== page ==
As we look over the Land of our lives – lands of streams and springs, walking paths and trees; of abundant produce and beauty; lands of shopping malls and billboards, of life’s comforts and the illusion of security… we are always in some danger of forgetting the source of all of these gifts.  It is all too easy for us to think that what we have is solely because of our own work, our own education, our own talents, or our own perseverance.  It is too easy to forget that our successes depend on so many things beyond our own talents.  I know – it is too easy to be lulled into believing excessively in the extent of my own capacity – whether excess pride in our garden, or excess pride in the achievements that helped me to get to this moment.

Our tradition knows this danger.  Moses exhorts us to remember that with abundance and plenty comes the risk “that your heart will grow haughty and you will forget Adonai your God” (8:14) and “You will say in your heart: My power and the might of my hand have gotten me this wealth…” (8:17).

Ah, you might think, but that isn’t me, is it? I am not haughty or egotistical or self-impressed…..for myself, I could look at all the good that I have done – we shared our abundant harvest with neighbors, friends and family;  or – look at what a great job I am already doing here at NVHC!  We all pride ourselves on a job well done. We all consider ourselves deserving of the profits of our labor.

The concern for the tendency of humanity toward self-promotion and need for appreciation and admiration is clearly addressed here– a trap for each of us.  But – here’s the beautiful part – we are given a way to avoid that path of arrogance, to avoid thinking that all that we have achieved is by our own hands alone. The prescription for how to counteract this is here, in the verses that follow, in the commandment embedded in this section: ‘V’achalta v’savata uveirachta’ – after we have eaten the manna that God has provided, and we are satiated, we are to give thanks – literally offer blessing to God, the ultimate source of all of our sustenance.  That is, when we start thinking this way, we are to remember that our strength was, after all, given to us by God.

Gratitude for the source of life, to the Source of Life, is meant to be at our center. And how does Torah describe the consequences of not holding this consciousness? “If you do forget the Eternal your God . . . I warn you this day that you shall certainly perish.” (Deuteronomy 8:19).  Will God really come and strike us down? Unlikely – at least not in my theological construct.  But, look around at our world.  At people whose lives seem full of stuff, who procure every material thing that they desire, who are never left wanting for food or clothing.  That is only sufficient if we can recognize that things are fleeting; without expressed and understood gratitude and blessing for all that we have, our lives become overrun with an endless spiritual hunger, bereft of finding true joy and sustenance, even when our bellies are full of manna.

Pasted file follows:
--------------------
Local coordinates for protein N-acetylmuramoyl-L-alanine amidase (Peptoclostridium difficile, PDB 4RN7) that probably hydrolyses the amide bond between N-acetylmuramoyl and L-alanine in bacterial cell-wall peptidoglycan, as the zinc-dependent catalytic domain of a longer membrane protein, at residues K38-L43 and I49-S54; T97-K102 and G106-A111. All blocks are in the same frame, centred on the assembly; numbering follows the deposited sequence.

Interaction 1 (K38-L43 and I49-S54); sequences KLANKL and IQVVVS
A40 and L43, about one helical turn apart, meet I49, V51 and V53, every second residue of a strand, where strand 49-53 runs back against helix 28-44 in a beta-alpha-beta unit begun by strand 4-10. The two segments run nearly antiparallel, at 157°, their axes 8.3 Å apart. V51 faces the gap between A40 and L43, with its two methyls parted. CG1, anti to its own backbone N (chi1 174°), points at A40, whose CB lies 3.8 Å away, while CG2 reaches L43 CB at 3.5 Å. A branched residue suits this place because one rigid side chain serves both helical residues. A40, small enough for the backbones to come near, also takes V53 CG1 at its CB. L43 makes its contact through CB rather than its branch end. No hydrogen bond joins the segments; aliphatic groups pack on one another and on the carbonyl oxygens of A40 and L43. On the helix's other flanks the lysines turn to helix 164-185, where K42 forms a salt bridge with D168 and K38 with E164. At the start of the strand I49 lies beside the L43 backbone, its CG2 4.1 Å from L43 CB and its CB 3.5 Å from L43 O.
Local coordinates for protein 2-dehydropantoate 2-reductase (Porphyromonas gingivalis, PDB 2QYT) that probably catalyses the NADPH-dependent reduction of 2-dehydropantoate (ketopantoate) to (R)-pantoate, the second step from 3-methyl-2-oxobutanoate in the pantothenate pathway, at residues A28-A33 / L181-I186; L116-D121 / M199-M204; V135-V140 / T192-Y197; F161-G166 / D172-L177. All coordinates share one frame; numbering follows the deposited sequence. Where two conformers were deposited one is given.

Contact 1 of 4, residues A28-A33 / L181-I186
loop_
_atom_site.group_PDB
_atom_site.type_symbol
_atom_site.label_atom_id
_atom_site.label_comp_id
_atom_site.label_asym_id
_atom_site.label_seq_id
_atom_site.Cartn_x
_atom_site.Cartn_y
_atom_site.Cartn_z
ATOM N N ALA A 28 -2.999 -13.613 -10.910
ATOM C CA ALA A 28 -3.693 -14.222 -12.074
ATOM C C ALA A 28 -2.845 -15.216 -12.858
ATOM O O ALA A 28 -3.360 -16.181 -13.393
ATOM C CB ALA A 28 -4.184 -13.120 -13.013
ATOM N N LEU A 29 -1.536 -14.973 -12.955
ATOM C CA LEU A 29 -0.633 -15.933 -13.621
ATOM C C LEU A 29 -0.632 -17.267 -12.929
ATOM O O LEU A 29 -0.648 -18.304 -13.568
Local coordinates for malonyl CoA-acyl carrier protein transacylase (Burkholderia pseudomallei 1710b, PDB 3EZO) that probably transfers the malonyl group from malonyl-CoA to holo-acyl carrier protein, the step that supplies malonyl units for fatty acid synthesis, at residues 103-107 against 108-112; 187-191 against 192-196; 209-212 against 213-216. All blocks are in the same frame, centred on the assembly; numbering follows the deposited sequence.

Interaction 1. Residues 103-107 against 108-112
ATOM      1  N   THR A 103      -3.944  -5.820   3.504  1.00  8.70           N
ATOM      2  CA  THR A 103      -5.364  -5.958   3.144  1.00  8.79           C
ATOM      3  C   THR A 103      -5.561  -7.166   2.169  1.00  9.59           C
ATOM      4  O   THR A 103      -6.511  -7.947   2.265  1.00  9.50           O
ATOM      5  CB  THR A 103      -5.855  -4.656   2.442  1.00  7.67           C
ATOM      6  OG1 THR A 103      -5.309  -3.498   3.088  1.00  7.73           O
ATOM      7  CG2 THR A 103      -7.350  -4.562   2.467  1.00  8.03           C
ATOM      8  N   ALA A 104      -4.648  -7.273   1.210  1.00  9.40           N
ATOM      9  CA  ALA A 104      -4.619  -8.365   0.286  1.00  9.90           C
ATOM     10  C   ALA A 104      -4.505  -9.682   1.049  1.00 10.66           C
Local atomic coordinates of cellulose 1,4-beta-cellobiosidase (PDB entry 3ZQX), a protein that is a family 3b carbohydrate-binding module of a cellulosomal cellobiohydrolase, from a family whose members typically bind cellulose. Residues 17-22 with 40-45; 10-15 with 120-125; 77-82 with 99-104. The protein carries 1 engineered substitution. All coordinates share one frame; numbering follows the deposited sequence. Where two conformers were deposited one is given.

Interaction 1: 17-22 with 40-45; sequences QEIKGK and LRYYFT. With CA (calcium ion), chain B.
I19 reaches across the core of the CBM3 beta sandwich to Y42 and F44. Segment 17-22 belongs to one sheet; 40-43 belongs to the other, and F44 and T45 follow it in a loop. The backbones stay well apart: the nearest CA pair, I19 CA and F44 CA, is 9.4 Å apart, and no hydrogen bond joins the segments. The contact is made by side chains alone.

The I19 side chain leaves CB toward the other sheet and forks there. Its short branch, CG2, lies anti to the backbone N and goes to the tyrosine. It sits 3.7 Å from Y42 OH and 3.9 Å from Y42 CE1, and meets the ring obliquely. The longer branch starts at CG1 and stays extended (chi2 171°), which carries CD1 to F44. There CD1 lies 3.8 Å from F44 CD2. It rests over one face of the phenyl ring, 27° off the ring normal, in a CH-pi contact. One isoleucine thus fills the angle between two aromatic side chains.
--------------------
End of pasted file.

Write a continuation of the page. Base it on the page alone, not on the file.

There is a teaching from Menachem Mendyl of Rymanov, an 18th Century chasidic teacher who teaches that the virtue of manna was that it was given every day in appropriate measure to each person’s needs.  Even so, this did not quench the cravings of the Israelites, for their cravings were spiritual in nature. Food feeds the body but not the spirit. The human spirit is such that we crave more than bread. While we may pursue money or materialism, there is a spiritual dimension of life that ultimately satisfies the soul, making our existence feel truly worthwhile.

The successes we achieve do not guarantee our happiness. After we’ve bought the house of our dreams, or our fantasy sports car, the latest cell phones, laptops or DVDs, we are all too often looking to the next thing. This is the essence of our teaching here: For satisfaction to be lasting, it must be more than material; it must be spiritual. It is right here in this week’s reading: “…in order to teach you that a human being does not live on bread alone…” meaning, we need more than bread and money; we need stimulation and a sense of meaningful achievement. We need to know that our lives have purpose, and that somehow we have made a difference. We want to be assured that our work is productive and will have lasting value.

The spiritual challenge of Ekev therefore becomes how to break the spell of consumerism – the human obsession with acquisition and ownership – whose power over us rests only in our continual dissatisfaction.  Amitai Etzioni, a professor at George Washington University, writes: “Shifting away from obsessive consumerism does not call for a life of sackcloth and ashes, nor of altruism. And it does not call on poor people or poor nations to be content with their fate and learn to love their misery; clearly, the capitalist economy must be strong enough to provide for the basic creature comforts of all people. But it does call for a new balance between consumption and other human pursuits.” Physical and spiritual.  True Sustenance requires meaning.